If there is one thing known about eyewitness identification, it is that “common sense” misleads more often than it helps. See United States v. Brown, 471 F.3d 802 (7th Cir.2006) (discussing some of the evidence). See also, e.g., Gary L. Wells & D.M. Murray, What can psychology say about the Neil v. Biggers criteria for judging eyewitness identification accuracy?, 68 J. Applied Psych. 347 (1983); Timothy P. O'Toole & Giovanna Shay, Manson v. Brathwaite Revisited: Towards a New Rule of Decision for Due Process Challenges to Eyewitness Identification Procedures, 41 Val. U.L.Rev. 109 (2006). The problem with “common sense” is that experience tells us what leads to confidence about whether we have seen a given person before but does not provide reliable ways to test whether that confidence is justified. People confuse certitude with accuracy and so are led astray. Psychologists have established that certitude often is unwarranted. It takes data rather than intuition to answer questions such as “can non-uniform footgear in a lineup lead to misidentification?”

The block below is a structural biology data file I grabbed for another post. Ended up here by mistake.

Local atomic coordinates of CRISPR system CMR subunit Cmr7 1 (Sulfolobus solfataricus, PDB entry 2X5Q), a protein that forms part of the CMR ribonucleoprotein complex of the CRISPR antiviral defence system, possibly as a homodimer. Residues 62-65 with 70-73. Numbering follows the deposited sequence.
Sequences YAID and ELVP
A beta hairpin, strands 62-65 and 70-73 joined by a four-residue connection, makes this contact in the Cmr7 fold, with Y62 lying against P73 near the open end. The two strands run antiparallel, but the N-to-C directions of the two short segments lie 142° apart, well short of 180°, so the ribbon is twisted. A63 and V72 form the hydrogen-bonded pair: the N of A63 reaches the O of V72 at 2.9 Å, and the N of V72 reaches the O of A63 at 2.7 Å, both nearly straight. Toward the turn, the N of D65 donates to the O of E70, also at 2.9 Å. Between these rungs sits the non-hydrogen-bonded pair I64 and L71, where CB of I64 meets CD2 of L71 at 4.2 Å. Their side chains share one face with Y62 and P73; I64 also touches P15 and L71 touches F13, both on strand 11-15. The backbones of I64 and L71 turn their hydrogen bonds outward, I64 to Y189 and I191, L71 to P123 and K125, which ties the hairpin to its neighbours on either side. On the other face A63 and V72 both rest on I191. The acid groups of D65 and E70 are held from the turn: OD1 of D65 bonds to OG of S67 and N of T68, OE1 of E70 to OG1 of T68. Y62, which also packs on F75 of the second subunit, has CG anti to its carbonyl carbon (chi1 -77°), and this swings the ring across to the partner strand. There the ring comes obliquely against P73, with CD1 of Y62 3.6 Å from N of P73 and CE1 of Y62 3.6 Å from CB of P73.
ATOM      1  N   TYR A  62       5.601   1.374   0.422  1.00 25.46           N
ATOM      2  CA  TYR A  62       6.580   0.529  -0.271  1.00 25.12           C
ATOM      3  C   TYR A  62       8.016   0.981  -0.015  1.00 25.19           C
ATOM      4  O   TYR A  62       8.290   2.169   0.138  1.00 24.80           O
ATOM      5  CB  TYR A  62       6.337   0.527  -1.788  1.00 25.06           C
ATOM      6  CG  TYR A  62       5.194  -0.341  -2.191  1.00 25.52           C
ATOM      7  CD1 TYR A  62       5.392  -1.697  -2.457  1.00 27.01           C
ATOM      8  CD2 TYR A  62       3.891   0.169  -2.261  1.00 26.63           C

We directed the parties to file post-argument memoranda addressing the social-science literature. The United States filed a helpful memorandum; Williams's counsel informed us that he had nothing to add and thus surrendered the opportunity to provide any empirical support for his submissions. Perhaps there is none to be had. The studies collected by the United States discuss optimal identification procedures (our opinion in Brown discusses some of this work) but do not address the question at hand: do differences in the clothes worn by participants in lineups lead to false identifications?